Reviewed by Ronnie K Stephens
Saeed Jones chronicles his path toward self-realization and self-acceptance with astonishing grace, proving once again that he is among the most talented and poignant writers in America. How We Fight for Our Lives: A Memoir (Simon & Schuster, October 2019) does not flinch at vulnerability or polish the edges of Jones’ existence; it is gritty and harsh and, at times, self-loathing. Yet, Jones avoids fetishizing his pain. The result is a memoir as deftly lyrical and brilliantly nuanced as the poetry for which Jones has been so lauded. Within the first pages of the narrative, readers are reminded why Jones has already earned a Pushcart Prize and a PEN/Joyce Osterweil Award for Poetry.
The memoir opens with a poem that serves, in a sense, as an outline of the story to come. Jones writes, “…you’re young and don’t know the difference/between abandoned and alone just like your mother’s/heart won’t know the difference between beat/and attack. She’ll be dead in a decade and maybe/you already know what you’re losing without knowing/how….” These lines set the tone for Jones’ poetic approach to prose, as well as contextualize the mindset of the narrator from the jump. As they suggest, the narrative is propelled by a storyteller keenly aware that, from every angle, survival would be its own act of resistance.
The reflective nature of the early pages pulls the reader in by layering a distinct universality to the story. Jones is speaking for and about himself, but he connects with the reader often through moments of clarity and wisdom. “People don’t just happen. We sacrifice former versions of ourselves. We sacrifice the people who dared to raise us. The ‘I’ it seems doesn’t exist until we are able to say, ‘I am no longer yours,’” he writes, emphasizing the weight of his realization that, as a black man and a gay man, there are always people in America who are trying to kill him. This must be a remarkably difficult understanding at any age, but Jones comes to the knowledge in 1998, a year marked by the horrific murders of James Byrd Jr. and Matthew Shepherd.
Just thirteen years old at the time, Jones faced an impossibly treacherous existence with strength and poise. At one point, he perfectly articulates his resilience, again employing the first-person plural to emphasize the shared trauma of so many in our country: “However many masks we invent and deploy, in the end, we cannot control what other people see when they look at us.”
One thing that makes the memoir so engaging, though, is that Jones does not write a story that moves directly from pain to self-acceptance. His strength wavers, and he is often forced to make hard choices about which parts of himself to express, especially with a mother whom he cherishes. Not long after he comes out to his mother, Jones attempts to revisit the conversation in an effort to tell her a more complete truth about who he is. This backfires, though, when Jones mentions a man he dated for a time.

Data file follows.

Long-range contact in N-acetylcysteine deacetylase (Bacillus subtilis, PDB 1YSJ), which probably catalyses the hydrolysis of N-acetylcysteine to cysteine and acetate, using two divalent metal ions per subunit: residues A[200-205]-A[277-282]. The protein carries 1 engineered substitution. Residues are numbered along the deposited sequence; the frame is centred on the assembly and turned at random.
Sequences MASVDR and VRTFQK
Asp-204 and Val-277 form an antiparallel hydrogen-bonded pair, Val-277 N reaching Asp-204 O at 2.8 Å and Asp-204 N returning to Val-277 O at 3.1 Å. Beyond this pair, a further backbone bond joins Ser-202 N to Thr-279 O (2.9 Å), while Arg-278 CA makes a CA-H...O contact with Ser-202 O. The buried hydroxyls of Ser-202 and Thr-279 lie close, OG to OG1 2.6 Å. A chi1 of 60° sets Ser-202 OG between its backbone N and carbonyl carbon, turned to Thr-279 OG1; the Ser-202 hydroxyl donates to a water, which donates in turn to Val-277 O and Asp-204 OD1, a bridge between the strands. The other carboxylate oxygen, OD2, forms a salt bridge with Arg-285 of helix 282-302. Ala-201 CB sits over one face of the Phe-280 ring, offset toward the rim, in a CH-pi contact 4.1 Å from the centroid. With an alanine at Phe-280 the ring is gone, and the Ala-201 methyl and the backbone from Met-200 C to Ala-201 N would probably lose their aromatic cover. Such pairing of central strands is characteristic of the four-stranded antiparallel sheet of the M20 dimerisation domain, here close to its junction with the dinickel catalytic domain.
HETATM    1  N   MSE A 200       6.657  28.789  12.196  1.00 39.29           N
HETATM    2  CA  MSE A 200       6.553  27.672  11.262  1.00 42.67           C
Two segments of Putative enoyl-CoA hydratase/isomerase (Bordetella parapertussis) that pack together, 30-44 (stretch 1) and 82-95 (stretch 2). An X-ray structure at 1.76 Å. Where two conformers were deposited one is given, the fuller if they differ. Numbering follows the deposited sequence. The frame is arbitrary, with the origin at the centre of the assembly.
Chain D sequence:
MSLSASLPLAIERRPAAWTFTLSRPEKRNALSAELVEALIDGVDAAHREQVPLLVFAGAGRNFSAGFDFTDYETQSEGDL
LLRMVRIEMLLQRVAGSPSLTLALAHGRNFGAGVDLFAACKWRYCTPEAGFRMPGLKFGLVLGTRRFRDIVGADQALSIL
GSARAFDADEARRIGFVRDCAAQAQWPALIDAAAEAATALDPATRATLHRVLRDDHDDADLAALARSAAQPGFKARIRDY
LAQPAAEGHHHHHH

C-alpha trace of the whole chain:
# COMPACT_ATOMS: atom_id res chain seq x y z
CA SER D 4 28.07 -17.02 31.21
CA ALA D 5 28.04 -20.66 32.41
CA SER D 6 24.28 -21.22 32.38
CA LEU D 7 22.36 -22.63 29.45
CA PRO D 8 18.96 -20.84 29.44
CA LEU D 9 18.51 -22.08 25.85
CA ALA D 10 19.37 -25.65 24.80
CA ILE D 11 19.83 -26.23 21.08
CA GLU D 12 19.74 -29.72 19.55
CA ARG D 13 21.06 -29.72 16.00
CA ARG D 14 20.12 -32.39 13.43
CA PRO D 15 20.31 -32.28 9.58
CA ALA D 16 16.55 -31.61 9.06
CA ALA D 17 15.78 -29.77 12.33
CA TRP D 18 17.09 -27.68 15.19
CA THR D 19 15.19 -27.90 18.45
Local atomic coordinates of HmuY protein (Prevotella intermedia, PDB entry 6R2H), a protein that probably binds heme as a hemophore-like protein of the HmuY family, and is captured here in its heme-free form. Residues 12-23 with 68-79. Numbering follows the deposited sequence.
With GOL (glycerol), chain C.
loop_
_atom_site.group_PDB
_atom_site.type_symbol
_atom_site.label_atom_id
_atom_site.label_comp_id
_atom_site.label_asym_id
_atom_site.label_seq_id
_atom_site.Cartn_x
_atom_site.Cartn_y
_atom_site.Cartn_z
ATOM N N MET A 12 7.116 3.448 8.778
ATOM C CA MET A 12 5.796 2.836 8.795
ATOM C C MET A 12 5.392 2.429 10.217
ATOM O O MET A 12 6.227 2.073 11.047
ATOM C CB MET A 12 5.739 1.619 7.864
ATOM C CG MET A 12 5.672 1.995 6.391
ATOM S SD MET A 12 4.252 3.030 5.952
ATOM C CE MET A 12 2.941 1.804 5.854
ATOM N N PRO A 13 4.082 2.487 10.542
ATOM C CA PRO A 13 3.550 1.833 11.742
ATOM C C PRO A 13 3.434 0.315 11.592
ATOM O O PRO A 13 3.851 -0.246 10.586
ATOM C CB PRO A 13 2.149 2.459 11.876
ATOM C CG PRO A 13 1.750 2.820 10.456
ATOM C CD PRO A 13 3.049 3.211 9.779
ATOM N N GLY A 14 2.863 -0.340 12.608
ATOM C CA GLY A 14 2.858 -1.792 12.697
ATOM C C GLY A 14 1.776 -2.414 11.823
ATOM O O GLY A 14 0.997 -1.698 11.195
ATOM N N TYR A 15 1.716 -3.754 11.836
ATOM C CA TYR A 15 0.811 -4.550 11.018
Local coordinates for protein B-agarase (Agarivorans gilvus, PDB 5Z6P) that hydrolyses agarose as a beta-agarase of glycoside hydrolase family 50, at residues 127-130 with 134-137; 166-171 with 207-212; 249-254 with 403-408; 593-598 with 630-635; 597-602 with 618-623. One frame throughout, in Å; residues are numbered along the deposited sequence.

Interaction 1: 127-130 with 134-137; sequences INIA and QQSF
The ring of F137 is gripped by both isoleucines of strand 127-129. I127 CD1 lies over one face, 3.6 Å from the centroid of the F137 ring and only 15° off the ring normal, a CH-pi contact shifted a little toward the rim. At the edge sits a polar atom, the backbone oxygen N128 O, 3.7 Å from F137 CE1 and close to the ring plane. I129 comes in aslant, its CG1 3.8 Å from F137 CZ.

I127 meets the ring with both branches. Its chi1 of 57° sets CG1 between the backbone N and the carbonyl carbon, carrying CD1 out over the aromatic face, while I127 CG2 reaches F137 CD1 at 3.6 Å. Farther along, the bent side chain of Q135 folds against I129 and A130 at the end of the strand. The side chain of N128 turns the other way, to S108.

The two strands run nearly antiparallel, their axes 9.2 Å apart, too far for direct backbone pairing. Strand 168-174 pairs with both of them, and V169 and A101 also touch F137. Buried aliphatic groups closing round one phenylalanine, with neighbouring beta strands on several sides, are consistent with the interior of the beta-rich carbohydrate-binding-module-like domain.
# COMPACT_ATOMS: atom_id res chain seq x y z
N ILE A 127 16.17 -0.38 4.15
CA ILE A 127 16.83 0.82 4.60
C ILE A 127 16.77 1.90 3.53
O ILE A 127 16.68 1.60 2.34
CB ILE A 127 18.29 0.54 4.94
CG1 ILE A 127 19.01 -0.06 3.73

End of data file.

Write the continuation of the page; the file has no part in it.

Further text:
“When I looked up, she was staring at me, wide-eyed, almost pleadingly—as if I’d led someone afraid of heights to the edge of a rusting bridge. And then I did exactly what I thought all people who love each other do: I changed the subject; I changed myself; I erased everything I had just said; I erased myself so I could be her son again.”
These moments are not just effective; they are essential. What resonates most in Jones’ coming-out story is that the author does not treat the moment of coming out as a singular event, and he does not treat coming out as the ultimate moment of self-acceptance. This sets How We Fight for Our Lives apart from many coming-out narratives in that Jones never implies that closeted people must declare their identities publicly, and he never intimates that coming out is a one-time decision. As with each moment in his own journey, Jones treats coming out with tremendous nuance and patience.
By layering in the thread about his relationship with his mother, Jones crafts a memoir that will appeal to a broad readership. The narrator is, after all, coming to terms with multiple parts of his identity at once, and in real-time.
After his mother’s death, he admits, “I can afford this now because my mother is dead. I’m a poet living in Harlem now because my mother is dead. My full-time job is writing now because my mother is dead…It felt cruel to mine personal meaning out of her death. I didn’t want to redefine her life and death as a journey toward sacrifice.” Jones does not apologize for his success, but he also does not trade on his pain for that success. In a publishing industry fraught with shock value and the exploitation of trauma, Jones’ resolve is refreshing.
Winner of the 2019 Kirkus Prize for Nonfiction, How We Fight for Our Lives is easily one of the most important and well-written memoirs in recent memory. Fans of On Earth We’re Briefly Gorgeous and Heavy will be especially thrilled with Jones’ writing, which balances the quiet ferocity of Vuong’s novel with the complex juxtaposition of self-hate and healing in Laymon’s memoir. This book is, and will remain, a vital inclusion in conversations ranging from intersectionality to character development to lyrical prose. It is, quite simply, unparalleled.